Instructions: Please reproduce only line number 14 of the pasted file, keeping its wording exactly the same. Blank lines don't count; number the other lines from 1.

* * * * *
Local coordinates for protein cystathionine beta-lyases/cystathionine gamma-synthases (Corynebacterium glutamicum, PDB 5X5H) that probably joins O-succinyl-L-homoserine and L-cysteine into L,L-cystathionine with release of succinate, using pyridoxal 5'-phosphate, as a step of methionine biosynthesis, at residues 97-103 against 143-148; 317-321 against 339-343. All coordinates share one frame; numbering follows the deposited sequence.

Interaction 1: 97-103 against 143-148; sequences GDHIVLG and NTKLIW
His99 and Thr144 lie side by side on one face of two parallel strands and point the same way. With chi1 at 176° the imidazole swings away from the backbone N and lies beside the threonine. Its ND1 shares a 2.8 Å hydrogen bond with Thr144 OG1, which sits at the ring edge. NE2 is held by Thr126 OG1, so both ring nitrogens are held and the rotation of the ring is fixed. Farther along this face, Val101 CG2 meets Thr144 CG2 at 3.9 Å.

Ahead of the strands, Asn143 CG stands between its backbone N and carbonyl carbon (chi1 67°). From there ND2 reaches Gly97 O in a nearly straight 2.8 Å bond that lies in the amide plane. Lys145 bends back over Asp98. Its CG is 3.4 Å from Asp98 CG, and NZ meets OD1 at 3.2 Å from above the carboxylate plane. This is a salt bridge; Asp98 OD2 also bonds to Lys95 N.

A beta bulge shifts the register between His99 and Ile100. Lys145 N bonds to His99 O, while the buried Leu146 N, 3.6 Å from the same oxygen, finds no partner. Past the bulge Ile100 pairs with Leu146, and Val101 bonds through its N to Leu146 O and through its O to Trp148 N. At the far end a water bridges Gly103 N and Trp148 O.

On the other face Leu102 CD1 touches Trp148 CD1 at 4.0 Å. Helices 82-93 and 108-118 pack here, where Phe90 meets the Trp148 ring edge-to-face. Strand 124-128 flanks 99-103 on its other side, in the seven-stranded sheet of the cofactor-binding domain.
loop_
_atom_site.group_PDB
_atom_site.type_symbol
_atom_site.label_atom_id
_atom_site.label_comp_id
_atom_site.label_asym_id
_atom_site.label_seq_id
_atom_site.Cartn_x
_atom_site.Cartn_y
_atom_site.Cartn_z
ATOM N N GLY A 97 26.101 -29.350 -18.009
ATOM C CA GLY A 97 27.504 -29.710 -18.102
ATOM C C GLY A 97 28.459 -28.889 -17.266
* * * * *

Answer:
_atom_site.Cartn_x